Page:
I few of the other players said things like, “That’s awful,” “You hate to see that,” or “That’s sick.” Really? I found it rather inspirational, myself. That Queen on the river was the best looking lady I’d seen in a long, long time. And she wasn’t even naked.
When I finished stacking, I had about $510 in front of me. The pot must have been $360-$370 or so. I’m sure that’s the biggest I’ve dragged (in a cash game, of course), since I left Vegas at the beginning of the year.
Later I was in the big blind with Queen-Jack off and saw the flop for free. Only three of us were alive and it came King-Queen-10. No betting on the flop and I called $17 on the turn, it was heads up. It checked around on the river, another blank. He had pocket 6’s and my Queens were good.
I raised to $18 after a couple of limpers with Ace-Queen suited; no one called. Very next hand, I raised to $12 with Ace-King off, and had two callers. The flop was 10-6-2, rainbow. I led out with a $20 c-bet. The next player made it $60 and the third player called. I got the hell out of there. There was more betting on the turn and they got it all in. Turned out it was set over-set, 10’s vs 6’s (the 10’s just called the flop bet). Actually the board paired on the river and the guy with the 6’s lost boat-over-boat. Tough way to lose your stack.
I raised with Queen-Jack of spades and had a couple of callers. The flop wasn’t bad—Ace-King-10. There were two of some other suit. I bet, an older gentleman, a seeming nit, min-raised. I came over the top, he shoved, I snapped and of course he showed Queen-Jack too. His was unsuited but he didn’t have the flush draw. Beats losing, right?
Eventually my $200 profit had worked its way down to closer to $100. It was getting late—I was interested in getting home in time to see the basketball game (Warriors-Thunder, game 6, what a freaking game!). So when I posted my big blind this time, I felt it was likely my last orbit. I had still been fairly card dead most of the day, save that one incredible suck-out that went my way. The only other pairs I’d started with were 10’s twice, both times calling raises with them, both times folding to decent-sized bets on flops that had an Ace. The only Ace-King, Ace-Queen hands I had I’ve already described. The Queen-Jack where I flopped Broadway was the only suited connector I had above 5-4.
Anyway, the big blind hand was garbage and then in the small blind, I finally saw another pocket pair. Two Jacks. That same Asian fellow, under-the-gun, had limped in. After rebuying when I felted him, he had been quite a bit quieter than before. Might have been that this was his last buy-in, or maybe he was just not getting cards he liked. He had about $200 or so, which is what he’d bought in for after he started liking Kings as much as I do.
It folded to me and I made it $15. The big blind folded and the Asian fellow called. The flop was Queen-Jack-2, two hearts. I bet $25 and he called. The turn was a blank. This time I put out $50. He tanked. But eventually called. A low heart hit the river, and I was not happy at the scare card. My naturally tendency there is to check. I thought about overcoming it.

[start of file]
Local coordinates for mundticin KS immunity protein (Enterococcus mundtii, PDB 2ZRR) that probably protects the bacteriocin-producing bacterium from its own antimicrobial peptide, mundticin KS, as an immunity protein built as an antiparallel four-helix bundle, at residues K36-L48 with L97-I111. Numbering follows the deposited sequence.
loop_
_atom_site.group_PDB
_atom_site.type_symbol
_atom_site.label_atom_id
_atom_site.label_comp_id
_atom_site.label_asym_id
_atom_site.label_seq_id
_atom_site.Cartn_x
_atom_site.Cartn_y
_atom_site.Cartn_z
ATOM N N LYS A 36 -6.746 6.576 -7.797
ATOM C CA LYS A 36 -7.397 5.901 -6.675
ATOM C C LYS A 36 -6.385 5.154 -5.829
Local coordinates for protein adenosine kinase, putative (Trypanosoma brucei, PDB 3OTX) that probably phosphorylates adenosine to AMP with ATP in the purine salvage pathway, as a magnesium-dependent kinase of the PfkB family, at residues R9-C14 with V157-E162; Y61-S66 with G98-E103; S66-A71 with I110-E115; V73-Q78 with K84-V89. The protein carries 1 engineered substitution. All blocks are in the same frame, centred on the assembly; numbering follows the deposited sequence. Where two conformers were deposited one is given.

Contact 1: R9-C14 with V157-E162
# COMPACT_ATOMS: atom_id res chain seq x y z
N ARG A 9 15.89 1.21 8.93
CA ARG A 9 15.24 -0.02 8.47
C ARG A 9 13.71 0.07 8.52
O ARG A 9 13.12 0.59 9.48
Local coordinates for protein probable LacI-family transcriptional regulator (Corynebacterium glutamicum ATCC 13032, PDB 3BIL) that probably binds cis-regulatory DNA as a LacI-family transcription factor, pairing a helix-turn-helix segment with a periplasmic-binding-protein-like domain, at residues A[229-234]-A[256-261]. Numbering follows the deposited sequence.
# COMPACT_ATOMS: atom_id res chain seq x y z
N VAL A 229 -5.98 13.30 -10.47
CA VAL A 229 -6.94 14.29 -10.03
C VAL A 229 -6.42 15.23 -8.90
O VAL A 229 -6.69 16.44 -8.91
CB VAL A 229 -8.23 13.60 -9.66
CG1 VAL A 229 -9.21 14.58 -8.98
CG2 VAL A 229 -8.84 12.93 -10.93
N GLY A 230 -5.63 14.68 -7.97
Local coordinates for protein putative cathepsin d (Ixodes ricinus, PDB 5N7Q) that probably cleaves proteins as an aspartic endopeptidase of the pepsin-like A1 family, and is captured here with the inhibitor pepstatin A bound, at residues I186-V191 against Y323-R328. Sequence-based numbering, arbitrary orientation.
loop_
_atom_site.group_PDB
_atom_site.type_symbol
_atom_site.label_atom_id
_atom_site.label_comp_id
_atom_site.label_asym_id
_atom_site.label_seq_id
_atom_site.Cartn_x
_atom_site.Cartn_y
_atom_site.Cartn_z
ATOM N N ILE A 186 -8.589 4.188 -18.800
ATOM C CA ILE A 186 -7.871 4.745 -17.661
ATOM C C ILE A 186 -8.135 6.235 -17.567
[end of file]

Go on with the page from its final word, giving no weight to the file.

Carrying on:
Yeah, he had tanked on the turn. But I remembered all the times—particularly the post here—where I had misread a player taking his time, thinking it was almost a fold when it was really almost a raise. Was this guy capable of raising me on the turn with a flush draw, thinking I might fold a one pair hand to him? Yes, he was.
So if I bet and he raised, would I have the discipline to fold my set? Well, likely not. Hard to fold a set of Jacks, especially to someone who was certainly capable of bluffing or betting a worse hand than mine. I figured if he had hit it, a check would cost me less money, so I ended up checking.
I was somewhat expecting him to bet, I was just hoping it was something I could comfortably call. But he instead flipped over his hand. King-Queen, no hearts. I showed my Jacks, and he dutifully said, “nice hand.” As I dragged in the pot, I said to him, “I thought maybe you were on the flush draw. It would have only been fair if you rivered me back.” He sorta-laughed.
By then I realized he wanted to get to the showdown cheap. If I had bet $100 on the river, he’d probably have folded. But if I had bet $50 again, it would probably have been too cheap for him to fold. Oh well. I’m not losing sleep over that.
Second to last hand, I got another pocket pair. It was 3’s. I had to call $15 to see the flop, which was Queen-4-4. I was done with the hand. But here’s something I’ve observed, maybe it’s just my mind tricking me. But have you ever noticed, whenever you have a small pocket pair, and the board comes out paired, more often than not the board pair is just one off from yours? I mean, you have two 5’s and there are two 6’s or two 4’s on the board, something like that? Or is that just me?
I racked up and was up $202. I wished everyone luck, as I often do when I leave, and then nodded to the Asian. I guess I said, “sorry,” and he said, “Hey it’s ok…that’s poker.” Good sport! I’ve seen plenty of guys who don’t take it so well. I said back to him, “Well, next time, you’ll get me.” I sure hope I’m wrong about that.
My best session, believe it or not, since the first few days of the year (from my Christmas trip). I dunno how well I played, but it was sure nice to be on the right end of the luck curve for once. I was due, right?